What does one do when they’ve been given a family name, a weighty name—a name bestowed through multiple generations—that doesn’t feel quite comfortable to bear?
Such is the case for my husband. He was named George Diller Herr, III. This was never a name he thought much of or has been particularly attached to. He was never called George because that was his father’s name. Instead he was given a nickname. None of his given names leant to any great nicknames… like a Smitty or a Mac. Instead he was called Chip. He’s never really liked this name either. Some people will call him “Skip” which he HATES…and others assume the nickname is an offshoot of Charles. Living in the Philadelphia area, when my husband introduces himself as Chip Herr, the question most often asked (a solid 9 times out of 10) is “are you related to the potato chip Herrs?” (If you don’t understand this question, visit www.herrs.com for background.) Some people “hear” Chipper…and will just call him that, perhaps assuming he’s lost his last name like Cher or Madonna. It can devolve into a bit of a “who’s on first” routine. Chipper? No, Chip Herr. Mr. Herr? No, I’m a Him. Are you a potato chip Herr? No, I’m a pretzel guy.
What has complicated my husband’s situation even further is that beyond his father, he’s never had any connection to the former George Diller Herrs, or as it turns out George Dillers. Why this name? Why was it so important to pass down? Who were these ancestors who sent their name forward into future generations? He hadn’t the slightest clue.
In recent months I have rekindled my fascination with numerology—a sort of science of numbers based on the universal law that all things are made up of vibrations (energy), a law applied to people as well as things. Numerologists believe that each number has its own vibratory influence and therefore its own characteristics. A person’s name, day, month, and year of birth, among other factors can all be calculated to reveal very particular characteristics. I am fascinated by the information one can glean from this process. But what most piqued my interest in the subject, is the numerological belief that there is a special set of circumstances when a person is given a family name, and that perhaps, upon assuming said name, that child also takes on multiple generations of family karma.
This got me thinking…can we really inherit family traits numerologically just as we can inherit characteristics genetically? What if, like my husband, you have no particular resonance with the name you’ve been given and virtually no knowledge of where the family name came from?
Those of you who have read this blog before know that I have taken great pride in learning about my ancestors. I grew up with great family stories…and it’s been a real spiritual journey to discover even more about my ancestry. Finding these family names represented throughout history—in census reports, on land maps, and newspaper articles—has changed me. I look at the world a bit differently now. I thought perhaps helping my husband answer some of the questions about his own name might change the way he feels about himself. As it turns out, I didn’t have to go very far to find to make some large discoveries…only about 70 miles west of the place I current sit writing this post.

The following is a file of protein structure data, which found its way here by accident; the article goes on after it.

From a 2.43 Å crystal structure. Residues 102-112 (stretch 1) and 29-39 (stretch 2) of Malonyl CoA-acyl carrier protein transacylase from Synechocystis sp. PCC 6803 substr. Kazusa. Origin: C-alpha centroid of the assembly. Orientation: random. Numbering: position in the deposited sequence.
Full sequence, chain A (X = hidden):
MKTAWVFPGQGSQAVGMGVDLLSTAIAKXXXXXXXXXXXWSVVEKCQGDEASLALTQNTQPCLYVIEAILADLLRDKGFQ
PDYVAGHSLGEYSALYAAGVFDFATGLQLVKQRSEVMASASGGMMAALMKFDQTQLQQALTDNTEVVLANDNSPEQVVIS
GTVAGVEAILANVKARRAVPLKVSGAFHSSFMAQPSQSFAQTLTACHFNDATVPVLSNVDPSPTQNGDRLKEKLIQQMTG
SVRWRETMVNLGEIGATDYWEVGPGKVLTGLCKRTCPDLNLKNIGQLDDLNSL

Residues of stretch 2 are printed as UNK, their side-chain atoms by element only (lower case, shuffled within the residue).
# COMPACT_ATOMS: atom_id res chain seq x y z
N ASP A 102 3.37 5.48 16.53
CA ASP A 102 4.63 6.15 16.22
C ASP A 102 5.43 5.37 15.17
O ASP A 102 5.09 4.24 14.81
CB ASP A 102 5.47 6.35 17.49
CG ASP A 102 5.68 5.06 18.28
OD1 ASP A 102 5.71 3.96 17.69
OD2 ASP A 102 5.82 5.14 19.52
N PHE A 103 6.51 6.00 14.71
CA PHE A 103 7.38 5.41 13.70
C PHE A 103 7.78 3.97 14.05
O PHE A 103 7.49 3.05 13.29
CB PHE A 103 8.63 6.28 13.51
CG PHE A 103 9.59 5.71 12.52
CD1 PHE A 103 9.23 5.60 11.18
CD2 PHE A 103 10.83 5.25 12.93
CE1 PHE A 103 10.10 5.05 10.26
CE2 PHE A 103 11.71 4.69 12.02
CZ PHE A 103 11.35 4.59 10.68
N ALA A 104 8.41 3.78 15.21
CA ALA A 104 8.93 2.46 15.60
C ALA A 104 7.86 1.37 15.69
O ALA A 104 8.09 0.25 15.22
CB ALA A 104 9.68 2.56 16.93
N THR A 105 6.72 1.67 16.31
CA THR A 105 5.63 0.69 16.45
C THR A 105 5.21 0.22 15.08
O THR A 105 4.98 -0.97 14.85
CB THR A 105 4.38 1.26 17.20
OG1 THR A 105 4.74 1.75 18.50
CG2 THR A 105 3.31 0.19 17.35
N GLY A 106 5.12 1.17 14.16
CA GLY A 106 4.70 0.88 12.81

But before I reveal some of what I’ve found hanging on my husband’s family tree, you need a bit more background to appreciate these discoveries (or should I say the irony of these discoveries…) My husband was raised Catholic in southern New Jersey. He believed his paternal roots were in New England. When we first met more than twenty years ago, he was living and working in Lancaster City, Pennsylvania. When we were married in the Presbyterian Church in my hometown, it was a REALLY big deal to his mother (she still hasn’t forgiven me.) Shortly after we married we moved to Providence, Rhode Island (relocating from Hoboken, New Jersey where we had first settled.) We now live in Philadelphia, PA.
My father-in-law, the second George Diller Herr was born and raised in Pawtucket, Rhode Island. He was raised Presbyterian by a devout Scottish mother. Mary Dickson, arrived in the U.S. with her parents Andrew & Mary (Ross) Dickson, in the early 1900’s. Mary’s father worked in the textile mills in Paisley, Scotland, his last job listed as a power loom operator (1901 Scotland census). Pawtucket is where the US textile industry was born more than a hundred years prior at Slater’s Mill. It makes sense the Dickson family would end up where they did as the 1920 U.S. Federal census shows Andrew working in a local dye works factory. By all accounts, Nana Herr (mother of George 2) was a large personality. Her Scottish Presbyterian presence (and that of her Dickson family) would be all the more influential in her son’s world when his father died when George was only 13 years old. Perhaps this is where the stories of the Herr & Diller names would start to disappear from family legacy. Even George’s grandmother (Mary Diller Herr) would die just after his 15th birthday, following her own husband who had died before George (2) was born.
My introduction into the world of the first George Diller Herr started with the 1940 Federal census. It was here I discovered he was born in Pennsylvania. I already knew that this George had a father named Rufus. Turns out he was actually named Henry Rufus Herr and George’s mother was named Mary Diller. Rufus & Mary Herr had two sons, their eldest was named after Rufus’s father, John Forrer Herr, the younger was named after Mary’s father, George Diller.
George Diller Herr (1) grew up on his father’s farm in Strasburg, Pennsylvania. He majored in Mechanical Engineering at Lehigh University where he was a star wrestler. Like me, you might be wondering how a farm boy from a small town in Lancaster County PA ended up in Pawtucket Rhode Island. I found a clue in a 1914 Lehigh Yearbook. George was never meant to stay on the farm. Follow this link for the story of Shorty the “finest scrapper of us all” George Herr 1 Lehigh yearbook 1914
Upon graduation, his Mechanical Engineering degree would take him to the center of the textile industry, where by age 24 he was employed at a Bleachery factory. During WWI he was employed by E.I. DuPont de Nemours & Co. in Hopewell, VA as a munitions worker. He would return to Rhode Island where he would resume working in the textile industry. By the time he married Mary Dickson in this mid-30’s, he appears to be prosperous enough to take his wife on a cruise aboard the Fort Victoria to Hamilton, Bermuda in September of 1926. By the 1940’s he was in a supervisory role at the Sayles Finishing Plants, Inc. of Lincoln RI.